I am a Ph.D. student at the University of Utah working under the advisement of Dr. John Lin. Currently, I am investigating the influences of wildfires on CO2, CO, and PM2.5 concentrations across the western U.S. using the Stochastic Time-Inverted Lagrangian Transport model (STILT) coupled with the WRF-ARW. Using the STILT model, we can derive the upwind surface influence for atmopsheric measurement locations, which allows us to quantify the impacts of wildfires on air quality and climate. In addition to this work, I am also using STILT combined with a dust emission model in order to quantify the impacts of wind-blown dust across the Wasatch Front along with determining the predictability of such events in an operational setting.

I graduated from Plymouth State University's (PSU) Department of Atmospheric Science and Chemistry during the spring of 2012 with a M.S. in Meteorology. Under the advisement of Dr. James Koermer, I investigated the necessary conditions for icing across the Presidental Mountain Range using the WRF model for the NASA EPSCoR Icing Assessments in Cold and Alphine Environments project. I also recieved my B.S. degree in Atmospheric Science from the University at Albany in 2010.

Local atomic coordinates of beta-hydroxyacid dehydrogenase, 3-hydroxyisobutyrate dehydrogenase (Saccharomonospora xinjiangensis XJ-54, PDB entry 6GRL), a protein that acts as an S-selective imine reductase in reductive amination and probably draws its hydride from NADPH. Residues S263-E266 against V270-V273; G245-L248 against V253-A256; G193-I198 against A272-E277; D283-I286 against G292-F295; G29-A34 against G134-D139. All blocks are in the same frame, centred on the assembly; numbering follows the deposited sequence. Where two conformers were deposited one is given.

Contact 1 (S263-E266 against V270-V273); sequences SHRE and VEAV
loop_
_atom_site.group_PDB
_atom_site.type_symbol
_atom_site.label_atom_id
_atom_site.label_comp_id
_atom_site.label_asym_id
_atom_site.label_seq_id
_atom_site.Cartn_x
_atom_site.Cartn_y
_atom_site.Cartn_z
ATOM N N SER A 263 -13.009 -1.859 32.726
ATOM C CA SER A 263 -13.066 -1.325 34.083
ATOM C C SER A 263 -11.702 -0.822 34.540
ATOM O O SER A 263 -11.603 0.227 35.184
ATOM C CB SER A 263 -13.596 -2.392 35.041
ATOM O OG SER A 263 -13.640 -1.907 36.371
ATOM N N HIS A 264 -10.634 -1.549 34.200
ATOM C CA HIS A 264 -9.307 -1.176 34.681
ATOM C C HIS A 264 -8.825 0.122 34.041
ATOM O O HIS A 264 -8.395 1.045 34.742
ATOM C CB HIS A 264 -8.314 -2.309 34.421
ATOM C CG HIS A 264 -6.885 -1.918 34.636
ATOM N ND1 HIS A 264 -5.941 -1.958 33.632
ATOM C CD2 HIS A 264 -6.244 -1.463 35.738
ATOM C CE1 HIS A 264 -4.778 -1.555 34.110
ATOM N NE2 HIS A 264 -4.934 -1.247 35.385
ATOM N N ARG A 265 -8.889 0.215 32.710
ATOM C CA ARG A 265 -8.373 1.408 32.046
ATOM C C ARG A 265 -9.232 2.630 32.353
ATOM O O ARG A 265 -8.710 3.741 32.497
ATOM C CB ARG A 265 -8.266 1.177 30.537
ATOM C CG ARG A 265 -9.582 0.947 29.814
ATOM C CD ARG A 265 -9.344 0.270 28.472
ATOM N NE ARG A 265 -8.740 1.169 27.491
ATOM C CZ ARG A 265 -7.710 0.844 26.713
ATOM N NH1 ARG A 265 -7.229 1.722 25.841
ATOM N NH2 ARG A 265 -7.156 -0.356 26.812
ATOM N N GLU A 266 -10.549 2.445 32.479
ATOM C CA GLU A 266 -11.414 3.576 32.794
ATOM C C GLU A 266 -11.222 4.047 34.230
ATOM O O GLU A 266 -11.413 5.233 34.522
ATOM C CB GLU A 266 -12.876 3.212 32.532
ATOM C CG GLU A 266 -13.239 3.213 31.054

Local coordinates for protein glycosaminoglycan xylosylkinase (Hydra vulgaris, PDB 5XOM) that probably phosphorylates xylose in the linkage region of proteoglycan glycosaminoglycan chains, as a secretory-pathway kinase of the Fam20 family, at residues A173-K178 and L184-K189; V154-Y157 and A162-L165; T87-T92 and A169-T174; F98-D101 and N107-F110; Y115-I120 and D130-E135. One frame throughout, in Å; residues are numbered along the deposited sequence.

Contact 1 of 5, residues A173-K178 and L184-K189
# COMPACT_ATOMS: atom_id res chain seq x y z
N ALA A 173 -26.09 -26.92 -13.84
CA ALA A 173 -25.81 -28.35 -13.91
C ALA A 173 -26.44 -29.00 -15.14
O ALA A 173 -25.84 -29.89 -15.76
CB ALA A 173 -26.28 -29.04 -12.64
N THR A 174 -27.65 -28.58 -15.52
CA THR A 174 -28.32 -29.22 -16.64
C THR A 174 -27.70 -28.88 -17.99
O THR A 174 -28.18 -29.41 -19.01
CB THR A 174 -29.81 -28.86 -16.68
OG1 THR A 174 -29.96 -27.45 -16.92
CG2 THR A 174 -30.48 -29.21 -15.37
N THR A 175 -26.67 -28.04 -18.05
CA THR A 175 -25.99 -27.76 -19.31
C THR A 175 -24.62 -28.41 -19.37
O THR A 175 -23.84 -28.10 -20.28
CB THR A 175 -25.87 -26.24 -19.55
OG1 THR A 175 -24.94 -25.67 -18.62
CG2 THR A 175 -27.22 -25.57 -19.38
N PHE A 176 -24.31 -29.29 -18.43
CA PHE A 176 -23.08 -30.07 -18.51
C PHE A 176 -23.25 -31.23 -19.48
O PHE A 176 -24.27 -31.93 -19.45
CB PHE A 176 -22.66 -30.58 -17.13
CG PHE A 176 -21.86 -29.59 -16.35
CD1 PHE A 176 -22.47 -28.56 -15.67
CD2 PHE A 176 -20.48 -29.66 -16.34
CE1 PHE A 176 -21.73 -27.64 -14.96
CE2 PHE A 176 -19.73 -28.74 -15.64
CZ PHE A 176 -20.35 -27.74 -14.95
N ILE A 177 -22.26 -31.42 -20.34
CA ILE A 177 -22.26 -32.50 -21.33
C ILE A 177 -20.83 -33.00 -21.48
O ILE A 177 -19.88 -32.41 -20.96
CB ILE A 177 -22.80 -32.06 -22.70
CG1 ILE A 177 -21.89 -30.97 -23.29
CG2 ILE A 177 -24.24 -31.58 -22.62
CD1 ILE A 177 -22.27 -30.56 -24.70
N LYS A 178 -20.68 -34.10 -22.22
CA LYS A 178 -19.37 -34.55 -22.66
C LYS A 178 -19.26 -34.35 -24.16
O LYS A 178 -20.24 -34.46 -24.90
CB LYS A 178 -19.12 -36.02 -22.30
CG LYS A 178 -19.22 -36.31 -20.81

I have a broad range of research interests that includes numerical weather prediction, air pollution, fire meteorology, mountain meteorology, and climate.

Figure 1: A WRF-STILT model simulation of atmospheric transport within the Salt Lake Valley for July 18th 2012. Colder colors respresent trajectory locations that are further back in time.

Research Group I am part of Dr. John Lin's research group in the Department of Atmopsheric Sciences at the University of Utah. More information about the group can be found here...

Contact info The University of Utah
Department of Atmospheric Science
WBB Room 723